The shift to emerging economies is set to continue, as measures to limit climate change elsewhere push up the cost of energy — especially in Europe. Prices on Europe’s carbon trading market are beginning to bite after years of lagging behind, adding a cost for industrial pollution on top of energy supplies.

The pressure from climate policies creates new complications for manufacturing industries. Energy efficiency reduces carbon emissions, and industries still have room to improve their processes if they spend more money, meeting climate targets stretching out to 2050 will require technologies that are still largely unproven, says Jeroen de Beer, associate director at the consultancy Navigant.

“If you stick to process, it will not be enough,” he says of reaching the long-term goals. “Most energy-intensive industries are already approaching their technical limits as far as energy [efficiency is concerned].”

Industries are putting money into developing breakthrough technologies. The problem is that, unlike small energy savings, radical changes will not be cheap.

Steelmakers, for instance, are looking at replacing coking coal in their input mix with emissions-free hydrogen. However, it takes a lot more energy to both make hydrogen and use it to smelt iron ore, says Henk Reimink, director of industry excellence at the World Steel Association. “So unless it can come from completely renewable, or certainly non-carbon, sources, there’s no benefit to going in that direction.”

International goals for reducing man-made emissions to net-zero technically apply worldwide. Yet, in reality, the mismatch of climate measures in developed and emerging economies is already drawing manufacturers from Europe to places such as China and the Middle East, where oil and gas are plentiful and subsidised.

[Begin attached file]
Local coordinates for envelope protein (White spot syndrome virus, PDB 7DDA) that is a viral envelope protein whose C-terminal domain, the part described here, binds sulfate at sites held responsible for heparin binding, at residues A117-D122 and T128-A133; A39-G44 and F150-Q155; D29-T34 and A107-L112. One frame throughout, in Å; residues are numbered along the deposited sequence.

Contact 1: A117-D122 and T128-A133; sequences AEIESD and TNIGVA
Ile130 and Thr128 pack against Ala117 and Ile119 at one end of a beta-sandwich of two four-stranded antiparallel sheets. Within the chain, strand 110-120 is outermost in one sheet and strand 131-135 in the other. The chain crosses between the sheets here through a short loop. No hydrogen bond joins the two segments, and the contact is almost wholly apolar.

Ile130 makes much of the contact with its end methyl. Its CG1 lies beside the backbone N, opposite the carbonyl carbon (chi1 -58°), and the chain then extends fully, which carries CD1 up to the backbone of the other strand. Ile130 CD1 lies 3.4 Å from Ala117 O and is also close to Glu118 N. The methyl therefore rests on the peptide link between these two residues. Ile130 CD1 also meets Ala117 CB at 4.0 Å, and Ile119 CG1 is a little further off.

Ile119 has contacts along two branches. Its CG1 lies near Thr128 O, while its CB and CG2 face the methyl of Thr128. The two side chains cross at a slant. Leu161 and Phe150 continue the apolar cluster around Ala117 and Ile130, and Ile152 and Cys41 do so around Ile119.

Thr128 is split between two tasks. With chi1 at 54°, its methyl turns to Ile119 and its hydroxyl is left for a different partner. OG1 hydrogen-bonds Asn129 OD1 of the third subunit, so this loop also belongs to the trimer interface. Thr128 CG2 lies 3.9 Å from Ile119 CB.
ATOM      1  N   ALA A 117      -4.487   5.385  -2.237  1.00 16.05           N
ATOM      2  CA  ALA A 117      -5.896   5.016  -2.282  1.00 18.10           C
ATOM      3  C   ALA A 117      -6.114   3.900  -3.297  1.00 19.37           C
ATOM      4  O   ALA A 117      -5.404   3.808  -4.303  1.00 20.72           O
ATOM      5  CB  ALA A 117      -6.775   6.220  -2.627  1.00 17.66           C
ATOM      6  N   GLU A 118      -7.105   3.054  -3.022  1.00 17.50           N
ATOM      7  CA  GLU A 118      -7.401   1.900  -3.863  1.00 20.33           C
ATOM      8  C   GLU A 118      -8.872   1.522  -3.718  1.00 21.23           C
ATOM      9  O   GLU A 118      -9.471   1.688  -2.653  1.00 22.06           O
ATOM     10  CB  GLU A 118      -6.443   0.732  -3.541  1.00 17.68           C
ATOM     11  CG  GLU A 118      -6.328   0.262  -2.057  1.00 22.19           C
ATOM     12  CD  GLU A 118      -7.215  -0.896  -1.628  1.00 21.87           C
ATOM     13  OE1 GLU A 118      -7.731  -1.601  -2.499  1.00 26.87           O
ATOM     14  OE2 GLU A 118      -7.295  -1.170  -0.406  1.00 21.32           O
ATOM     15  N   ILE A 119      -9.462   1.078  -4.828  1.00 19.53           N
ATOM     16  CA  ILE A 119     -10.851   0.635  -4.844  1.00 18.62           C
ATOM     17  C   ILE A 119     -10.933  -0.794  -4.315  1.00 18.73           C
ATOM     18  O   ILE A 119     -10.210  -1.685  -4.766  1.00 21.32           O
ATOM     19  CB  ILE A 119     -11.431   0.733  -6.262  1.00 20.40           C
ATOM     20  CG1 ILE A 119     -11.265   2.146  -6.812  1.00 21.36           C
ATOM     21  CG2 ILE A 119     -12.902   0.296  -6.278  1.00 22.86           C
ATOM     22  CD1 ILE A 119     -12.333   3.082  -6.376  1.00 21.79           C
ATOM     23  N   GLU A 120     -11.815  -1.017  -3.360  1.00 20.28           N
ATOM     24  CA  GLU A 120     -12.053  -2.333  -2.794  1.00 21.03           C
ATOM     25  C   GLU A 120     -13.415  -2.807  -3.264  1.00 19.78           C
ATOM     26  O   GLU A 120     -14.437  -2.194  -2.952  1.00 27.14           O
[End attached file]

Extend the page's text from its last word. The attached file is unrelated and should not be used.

The number of primary aluminium smelters in Europe has dropped from 24 to 11 in the past 15 years, according to Eurometaux. Many have moved to China to tap into government support, in the form of lower coal-fired power prices.

“In Europe it’s the opposite, we pay more,” says Mr O’Donoghue. “So you have a perverse situation where people are moving to China for cheap electricity, but it’s coal, which is terrible for the environment.”

Key facts on world industrial energy use

  • 69 per cent of industrial energy use worldwide was in five energy-intensive sectors in 2014 — cement, chemicals and petrochemicals, iron and steel, pulp and paper, and aluminium
  • The industrial sector accounted for 36 per cent of global total final energy consumption in 2014
  • The highest growth rate of industrial energy use occurred outside the OECD; the energy use of non-OECD countries grew 1.9 per cent in 2014 compared with 0.2 per cent for OECD countries

(Source: Tracking Clean Energy Progress 2017 report published by the International Energy Agency)